I made a pilgrimage recently to this unassuming building, just off the Portobello Road in London. Why? Because it embodies the spirit and determination of a group of composers and performers who – denied a more conventional platform – created their own space for new music.
I have been moved to tell their story by the inspirational initiative of the London Oriana Choir whose five15 series will offer something as exciting and something, sadly, as needed in 2016 as it was in 1931. You can find out more here!
This building matters because…
The young composer Elizabeth Maconchy, fresh from success in Prague, and a Proms debut in the summer of 1930, was finding it hard to get her music played. The lack of a career infrastructure and performance opportunities for all young composers was exacerbated for women by good old-fashioned sexism in the classical music industry. Even after the triumphs of 1930, Maconchy later recalled no one
suggested a commission, or a grant, or even a chatty interview on the radio, let alone another performance. The publishers weren’t interested. They were all men, of course, and tended to think of women composers being capable of only the odd song or two.
They would have ‘liked some pretty little thing – I don’t mean a pretty little person – not steady, serious music.’ Maconchy singled out Lesley Boosey, of Boosey and Hawkes, as particularly hostile. One of Boosey’s readers ‘was frightfully keen to publish some songs and a string quartet’ of her, but ‘all Boosey would say was that he couldn’t take anything except little songs from a woman.’ Later, using her typical understatement which masks but does not completely hide her bitterness, she would say ‘that really was a very difficult thing to get over.’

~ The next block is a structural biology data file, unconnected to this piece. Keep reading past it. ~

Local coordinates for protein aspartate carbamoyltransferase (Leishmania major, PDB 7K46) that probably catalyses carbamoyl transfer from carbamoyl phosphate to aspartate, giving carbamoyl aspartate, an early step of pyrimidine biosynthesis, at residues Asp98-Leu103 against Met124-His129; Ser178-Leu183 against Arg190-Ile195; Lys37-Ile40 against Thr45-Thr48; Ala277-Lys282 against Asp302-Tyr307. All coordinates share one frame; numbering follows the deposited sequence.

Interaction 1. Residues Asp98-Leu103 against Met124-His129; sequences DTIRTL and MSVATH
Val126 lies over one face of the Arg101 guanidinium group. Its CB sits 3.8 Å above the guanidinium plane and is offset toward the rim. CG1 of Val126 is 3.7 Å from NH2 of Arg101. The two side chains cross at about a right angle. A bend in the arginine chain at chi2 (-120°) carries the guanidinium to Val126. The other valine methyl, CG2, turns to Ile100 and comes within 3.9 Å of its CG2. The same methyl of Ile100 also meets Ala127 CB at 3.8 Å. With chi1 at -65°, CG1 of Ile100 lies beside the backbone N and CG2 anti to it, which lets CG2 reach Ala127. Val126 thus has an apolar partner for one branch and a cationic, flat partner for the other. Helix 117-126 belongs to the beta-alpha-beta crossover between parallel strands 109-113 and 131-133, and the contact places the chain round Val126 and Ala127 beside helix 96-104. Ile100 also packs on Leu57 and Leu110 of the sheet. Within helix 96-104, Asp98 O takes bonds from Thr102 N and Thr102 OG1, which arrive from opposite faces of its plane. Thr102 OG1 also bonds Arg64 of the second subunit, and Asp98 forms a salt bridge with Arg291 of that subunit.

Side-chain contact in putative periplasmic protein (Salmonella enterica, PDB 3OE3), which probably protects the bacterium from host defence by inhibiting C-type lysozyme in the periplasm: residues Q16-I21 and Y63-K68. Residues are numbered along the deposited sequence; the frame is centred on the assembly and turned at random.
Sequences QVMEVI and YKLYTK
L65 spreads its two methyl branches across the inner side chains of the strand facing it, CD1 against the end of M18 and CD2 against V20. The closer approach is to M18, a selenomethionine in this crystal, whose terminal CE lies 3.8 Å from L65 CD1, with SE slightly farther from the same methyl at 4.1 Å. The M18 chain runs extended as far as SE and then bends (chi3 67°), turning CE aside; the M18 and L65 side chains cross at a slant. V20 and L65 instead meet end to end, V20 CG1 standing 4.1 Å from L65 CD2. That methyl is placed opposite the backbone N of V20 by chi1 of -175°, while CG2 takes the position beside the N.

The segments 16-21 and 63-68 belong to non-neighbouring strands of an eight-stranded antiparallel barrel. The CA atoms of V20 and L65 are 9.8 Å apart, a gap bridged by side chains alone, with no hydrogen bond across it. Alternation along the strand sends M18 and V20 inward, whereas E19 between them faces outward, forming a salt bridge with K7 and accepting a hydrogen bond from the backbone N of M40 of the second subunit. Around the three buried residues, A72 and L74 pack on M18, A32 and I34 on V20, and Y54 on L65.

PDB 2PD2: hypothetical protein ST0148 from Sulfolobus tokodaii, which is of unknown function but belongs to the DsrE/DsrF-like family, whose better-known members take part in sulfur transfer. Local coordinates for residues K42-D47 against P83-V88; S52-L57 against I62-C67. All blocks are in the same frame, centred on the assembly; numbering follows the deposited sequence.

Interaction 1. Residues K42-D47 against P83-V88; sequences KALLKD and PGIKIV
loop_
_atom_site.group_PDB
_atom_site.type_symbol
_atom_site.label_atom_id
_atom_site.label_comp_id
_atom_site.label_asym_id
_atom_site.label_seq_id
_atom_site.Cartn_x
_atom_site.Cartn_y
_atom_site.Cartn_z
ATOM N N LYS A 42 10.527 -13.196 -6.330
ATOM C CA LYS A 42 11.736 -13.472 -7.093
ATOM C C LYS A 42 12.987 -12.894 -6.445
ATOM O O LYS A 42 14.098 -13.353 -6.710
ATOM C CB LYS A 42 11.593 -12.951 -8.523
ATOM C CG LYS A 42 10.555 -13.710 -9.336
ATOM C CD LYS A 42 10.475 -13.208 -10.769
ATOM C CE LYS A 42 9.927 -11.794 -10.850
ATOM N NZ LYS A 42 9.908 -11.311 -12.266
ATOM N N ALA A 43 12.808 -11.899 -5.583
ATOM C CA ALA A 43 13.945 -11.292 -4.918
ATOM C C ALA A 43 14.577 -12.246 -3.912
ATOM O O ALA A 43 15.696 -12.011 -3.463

But she did – with a little help from her friends.
Faced with the intransigence of the music industry, a remarkable group of women got together in 1931 and changed the face of music in London, at least for a few years. One was Iris Lemare, that rare thing a female conductor. The other two were the violinist Anne Macnaghten, and the composer Elisabeth Lutyens. Together they launched a series of concerts to showcase new music by young composers, alongside works from eras under-represented in the concert halls of London at the time. The Macnaghten-Lemare Concerts were to prove a lifeline for Elizabeth Maconchy through the 1930s.
And this is where the building comes in – the small, necessarily cheap Ballet Club theatre in Notting Hill, once a Ragged School would be their venue. It had been bought in 1927 by Marie Rambert’s husband as a performing and rehearsal space: the blue plaques today honour Rambert. There is no acknowledgement of the Macnaghten-Lemare initiative.
The women’s methods were collaborative and informal, with no committee, no hierarchy, just the drive to create a platform for their own work, whether as performer, conductor or composer: ‘honestly,’ remembered one of the organizers, ‘it wasn’t altruistic, it suited each other’s ends.’ Anne Macnaghten, who shouldered much of the organizational responsibility, was, however, eloquent about the driving vision, her words relevant to the world of music, past, present and future: ‘the great thing is to have lots of music going on all the time, lots of things being performed.’ Committees might set themselves up as arbitrators as to what is good and what is bad, but the thing is – get the music played, and
it will settle itself sooner or later. As long as there’s plenty of opportunity to get new works performed, no harm will be done; what is awful is if somebody is really doing something very good but nobody knows about it.
I could dwell on the predictable (and sexist) responses to the concerts, I could ask why they seemed to help a very young Benjamin Britten launch his career, but offer yet another dead end to the women involved, but – on the day on which my book is published in the United States, I’m determined to be optimistic. So I’ll leave the last word to the Musical Times:
there is nothing quite like these concerts in London. The concert givers get to grips with the real thing in a most delightful, unconventional way, and after an evening spent with them one feels that music is gloriously alive.